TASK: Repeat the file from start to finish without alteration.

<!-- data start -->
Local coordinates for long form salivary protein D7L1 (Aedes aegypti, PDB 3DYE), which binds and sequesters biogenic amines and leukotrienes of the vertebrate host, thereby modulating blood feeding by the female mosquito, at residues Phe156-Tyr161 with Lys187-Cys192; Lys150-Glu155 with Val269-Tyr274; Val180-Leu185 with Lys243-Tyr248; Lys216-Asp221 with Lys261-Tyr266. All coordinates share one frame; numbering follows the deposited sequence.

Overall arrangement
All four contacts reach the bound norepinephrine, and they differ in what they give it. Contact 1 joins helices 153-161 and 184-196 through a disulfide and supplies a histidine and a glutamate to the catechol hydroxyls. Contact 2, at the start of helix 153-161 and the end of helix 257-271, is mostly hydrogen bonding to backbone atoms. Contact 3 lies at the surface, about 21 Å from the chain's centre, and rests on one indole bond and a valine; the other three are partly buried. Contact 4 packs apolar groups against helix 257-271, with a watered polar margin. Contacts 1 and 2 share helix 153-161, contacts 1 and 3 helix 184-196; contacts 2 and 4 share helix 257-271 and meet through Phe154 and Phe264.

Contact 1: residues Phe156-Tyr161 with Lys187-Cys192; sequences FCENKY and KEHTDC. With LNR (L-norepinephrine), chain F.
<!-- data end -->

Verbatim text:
Local coordinates for long form salivary protein D7L1 (Aedes aegypti, PDB 3DYE), which binds and sequesters biogenic amines and leukotrienes of the vertebrate host, thereby modulating blood feeding by the female mosquito, at residues Phe156-Tyr161 with Lys187-Cys192; Lys150-Glu155 with Val269-Tyr274; Val180-Leu185 with Lys243-Tyr248; Lys216-Asp221 with Lys261-Tyr266. All coordinates share one frame; numbering follows the deposited sequence.

Overall arrangement
All four contacts reach the bound norepinephrine, and they differ in what they give it. Contact 1 joins helices 153-161 and 184-196 through a disulfide and supplies a histidine and a glutamate to the catechol hydroxyls. Contact 2, at the start of helix 153-161 and the end of helix 257-271, is mostly hydrogen bonding to backbone atoms. Contact 3 lies at the surface, about 21 Å from the chain's centre, and rests on one indole bond and a valine; the other three are partly buried. Contact 4 packs apolar groups against helix 257-271, with a watered polar margin. Contacts 1 and 2 share helix 153-161, contacts 1 and 3 helix 184-196; contacts 2 and 4 share helix 257-271 and meet through Phe154 and Phe264.

Contact 1: residues Phe156-Tyr161 with Lys187-Cys192; sequences FCENKY and KEHTDC. With LNR (L-norepinephrine), chain F.